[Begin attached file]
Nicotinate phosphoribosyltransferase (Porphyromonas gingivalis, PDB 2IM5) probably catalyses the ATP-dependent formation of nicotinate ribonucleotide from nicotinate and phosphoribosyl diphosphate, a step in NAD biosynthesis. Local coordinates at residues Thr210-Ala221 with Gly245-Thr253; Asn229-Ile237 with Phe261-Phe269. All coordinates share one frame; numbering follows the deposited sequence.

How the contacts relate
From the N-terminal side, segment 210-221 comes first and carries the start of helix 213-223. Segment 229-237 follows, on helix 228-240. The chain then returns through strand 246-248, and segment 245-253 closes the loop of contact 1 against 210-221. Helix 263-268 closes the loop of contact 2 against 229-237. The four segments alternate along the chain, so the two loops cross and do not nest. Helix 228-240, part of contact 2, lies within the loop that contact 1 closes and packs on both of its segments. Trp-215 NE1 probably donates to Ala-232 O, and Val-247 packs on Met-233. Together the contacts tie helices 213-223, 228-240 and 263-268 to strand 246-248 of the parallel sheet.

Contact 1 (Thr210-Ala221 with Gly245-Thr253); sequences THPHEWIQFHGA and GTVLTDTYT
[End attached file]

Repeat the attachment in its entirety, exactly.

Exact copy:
Nicotinate phosphoribosyltransferase (Porphyromonas gingivalis, PDB 2IM5) probably catalyses the ATP-dependent formation of nicotinate ribonucleotide from nicotinate and phosphoribosyl diphosphate, a step in NAD biosynthesis. Local coordinates at residues Thr210-Ala221 with Gly245-Thr253; Asn229-Ile237 with Phe261-Phe269. All coordinates share one frame; numbering follows the deposited sequence.

How the contacts relate
From the N-terminal side, segment 210-221 comes first and carries the start of helix 213-223. Segment 229-237 follows, on helix 228-240. The chain then returns through strand 246-248, and segment 245-253 closes the loop of contact 1 against 210-221. Helix 263-268 closes the loop of contact 2 against 229-237. The four segments alternate along the chain, so the two loops cross and do not nest. Helix 228-240, part of contact 2, lies within the loop that contact 1 closes and packs on both of its segments. Trp-215 NE1 probably donates to Ala-232 O, and Val-247 packs on Met-233. Together the contacts tie helices 213-223, 228-240 and 263-268 to strand 246-248 of the parallel sheet.

Contact 1 (Thr210-Ala221 with Gly245-Thr253); sequences THPHEWIQFHGA and GTVLTDTYT